Hyperglycaemia-induced chemoresistance in breast cancer cells: role of the estrogen receptor

in Endocrine-Related Cancer
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  • 1 IGFs and Metabolic Endocrinology Group, Department of Clinical Oncology, School of Clinical Sciences, University of Bristol, Learning and Research Building, Southmead Hospital, Bristol BS10 1TD, UK

Breast cancer patients with diabetes respond less well to chemotherapy; in keeping with this we determined previously that hyperglycaemia-induced chemoresistance in estrogen receptor (ERα) positive breast cancer cells and showed that this was mediated by fatty acid synthase (FASN). More recent evidence suggests that the effect of metabolic syndrome and diabetes is not the same for all subtypes of breast cancer with inferior disease-free survival and worse overall survival only found in women with ERα positive breast cancer and not for other subtypes. Here we examined the impact of hyperglycaemia on ERα negative breast cancer cells and further investigated the mechanism underlying chemoresistance in ERα with a view to identifying strategies to alleviate hyperglycaemia-induced chemoresistance. We found that hyperglycaemia-induced chemoresistance was only observed in ERα breast cancer cells and was dependent upon the expression of ERα as chemoresistance was negated when the ERα was silenced. Hyperglycaemia-induced an increase in activation and nuclear localisation of the ERα that was downstream of FASN and dependent on the activation of MAPK. We found that fulvestrant successfully negated the hyperglycaemia-induced chemoresistance, whereas tamoxifen had no effect. In summary our data suggests that the ERα may be a predictive marker of poor response to chemotherapy in breast cancer patients with diabetes. It further indicates that anti-estrogens could be an effective adjuvant to chemotherapy in such patients and indicates the importance for the personalised management of breast cancer patients with diabetes highlighting the need for clinical trials of tailored chemotherapy for diabetic patients diagnosed with ERα positive breast cancers.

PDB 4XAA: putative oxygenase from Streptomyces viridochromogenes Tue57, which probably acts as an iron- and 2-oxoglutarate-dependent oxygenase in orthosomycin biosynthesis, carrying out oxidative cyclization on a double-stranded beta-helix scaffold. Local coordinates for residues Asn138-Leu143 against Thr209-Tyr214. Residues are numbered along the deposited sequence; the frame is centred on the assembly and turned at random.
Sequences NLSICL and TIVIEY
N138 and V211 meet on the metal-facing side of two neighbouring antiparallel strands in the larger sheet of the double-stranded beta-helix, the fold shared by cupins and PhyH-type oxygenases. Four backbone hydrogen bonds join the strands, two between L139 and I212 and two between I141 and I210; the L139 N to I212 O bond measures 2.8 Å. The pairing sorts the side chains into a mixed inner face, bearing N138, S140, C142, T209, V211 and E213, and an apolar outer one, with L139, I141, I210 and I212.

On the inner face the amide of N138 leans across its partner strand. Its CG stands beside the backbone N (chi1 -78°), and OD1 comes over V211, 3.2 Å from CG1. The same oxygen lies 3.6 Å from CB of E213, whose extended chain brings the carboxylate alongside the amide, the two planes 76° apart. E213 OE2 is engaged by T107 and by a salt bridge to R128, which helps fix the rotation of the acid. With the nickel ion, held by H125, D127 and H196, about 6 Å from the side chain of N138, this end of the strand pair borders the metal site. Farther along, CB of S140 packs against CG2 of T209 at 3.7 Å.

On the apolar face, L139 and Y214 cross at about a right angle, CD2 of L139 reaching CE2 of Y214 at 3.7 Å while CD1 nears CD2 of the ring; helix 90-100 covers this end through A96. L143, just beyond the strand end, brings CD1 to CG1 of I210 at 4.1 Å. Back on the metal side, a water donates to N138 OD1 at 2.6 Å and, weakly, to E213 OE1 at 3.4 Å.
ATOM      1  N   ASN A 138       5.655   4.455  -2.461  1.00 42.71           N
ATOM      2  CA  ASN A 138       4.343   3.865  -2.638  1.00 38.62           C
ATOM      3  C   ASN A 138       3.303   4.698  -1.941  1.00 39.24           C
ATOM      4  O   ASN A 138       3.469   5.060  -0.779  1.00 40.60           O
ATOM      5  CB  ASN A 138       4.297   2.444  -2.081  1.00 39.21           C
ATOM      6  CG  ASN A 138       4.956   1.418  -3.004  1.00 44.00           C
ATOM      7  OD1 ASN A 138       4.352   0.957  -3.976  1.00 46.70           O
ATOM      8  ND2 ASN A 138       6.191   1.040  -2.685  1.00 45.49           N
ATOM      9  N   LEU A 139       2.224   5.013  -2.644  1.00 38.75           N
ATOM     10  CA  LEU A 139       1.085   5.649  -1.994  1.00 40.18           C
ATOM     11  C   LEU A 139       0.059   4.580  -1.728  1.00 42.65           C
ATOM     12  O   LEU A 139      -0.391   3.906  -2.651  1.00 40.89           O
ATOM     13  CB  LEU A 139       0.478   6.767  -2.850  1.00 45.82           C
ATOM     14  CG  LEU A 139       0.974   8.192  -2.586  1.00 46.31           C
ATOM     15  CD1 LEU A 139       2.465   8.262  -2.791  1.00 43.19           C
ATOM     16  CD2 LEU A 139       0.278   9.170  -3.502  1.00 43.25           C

Abstract

Breast cancer patients with diabetes respond less well to chemotherapy; in keeping with this we determined previously that hyperglycaemia-induced chemoresistance in estrogen receptor (ERα) positive breast cancer cells and showed that this was mediated by fatty acid synthase (FASN). More recent evidence suggests that the effect of metabolic syndrome and diabetes is not the same for all subtypes of breast cancer with inferior disease-free survival and worse overall survival only found in women with ERα positive breast cancer and not for other subtypes. Here we examined the impact of hyperglycaemia on ERα negative breast cancer cells and further investigated the mechanism underlying chemoresistance in ERα with a view to identifying strategies to alleviate hyperglycaemia-induced chemoresistance. We found that hyperglycaemia-induced chemoresistance was only observed in ERα breast cancer cells and was dependent upon the expression of ERα as chemoresistance was negated when the ERα was silenced. Hyperglycaemia-induced an increase in activation and nuclear localisation of the ERα that was downstream of FASN and dependent on the activation of MAPK. We found that fulvestrant successfully negated the hyperglycaemia-induced chemoresistance, whereas tamoxifen had no effect. In summary our data suggests that the ERα may be a predictive marker of poor response to chemotherapy in breast cancer patients with diabetes. It further indicates that anti-estrogens could be an effective adjuvant to chemotherapy in such patients and indicates the importance for the personalised management of breast cancer patients with diabetes highlighting the need for clinical trials of tailored chemotherapy for diabetic patients diagnosed with ERα positive breast cancers.

Introduction